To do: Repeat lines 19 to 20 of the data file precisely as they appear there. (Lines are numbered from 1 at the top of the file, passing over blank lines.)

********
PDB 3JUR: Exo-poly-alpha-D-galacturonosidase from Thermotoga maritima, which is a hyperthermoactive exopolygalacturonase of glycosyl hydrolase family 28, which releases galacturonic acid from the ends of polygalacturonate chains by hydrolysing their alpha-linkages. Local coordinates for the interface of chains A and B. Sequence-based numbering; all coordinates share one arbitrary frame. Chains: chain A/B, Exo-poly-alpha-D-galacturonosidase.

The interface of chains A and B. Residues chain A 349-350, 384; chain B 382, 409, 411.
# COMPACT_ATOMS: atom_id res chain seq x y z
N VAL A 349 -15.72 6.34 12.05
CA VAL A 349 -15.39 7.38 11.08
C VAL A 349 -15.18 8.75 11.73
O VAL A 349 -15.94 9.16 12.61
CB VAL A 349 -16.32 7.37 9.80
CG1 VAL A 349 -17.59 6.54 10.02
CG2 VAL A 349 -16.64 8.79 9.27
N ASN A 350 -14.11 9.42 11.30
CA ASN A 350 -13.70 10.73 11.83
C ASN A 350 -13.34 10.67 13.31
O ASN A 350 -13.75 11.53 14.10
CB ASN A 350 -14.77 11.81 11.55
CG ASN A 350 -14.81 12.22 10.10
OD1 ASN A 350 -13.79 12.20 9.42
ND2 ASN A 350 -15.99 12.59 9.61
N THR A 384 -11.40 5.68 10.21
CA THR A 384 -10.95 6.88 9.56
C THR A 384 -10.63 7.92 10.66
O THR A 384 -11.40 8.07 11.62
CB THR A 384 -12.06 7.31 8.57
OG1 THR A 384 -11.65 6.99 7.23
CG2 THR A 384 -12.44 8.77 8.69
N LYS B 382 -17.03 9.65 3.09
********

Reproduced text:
N THR A 384 -11.40 5.68 10.21
CA THR A 384 -10.95 6.88 9.56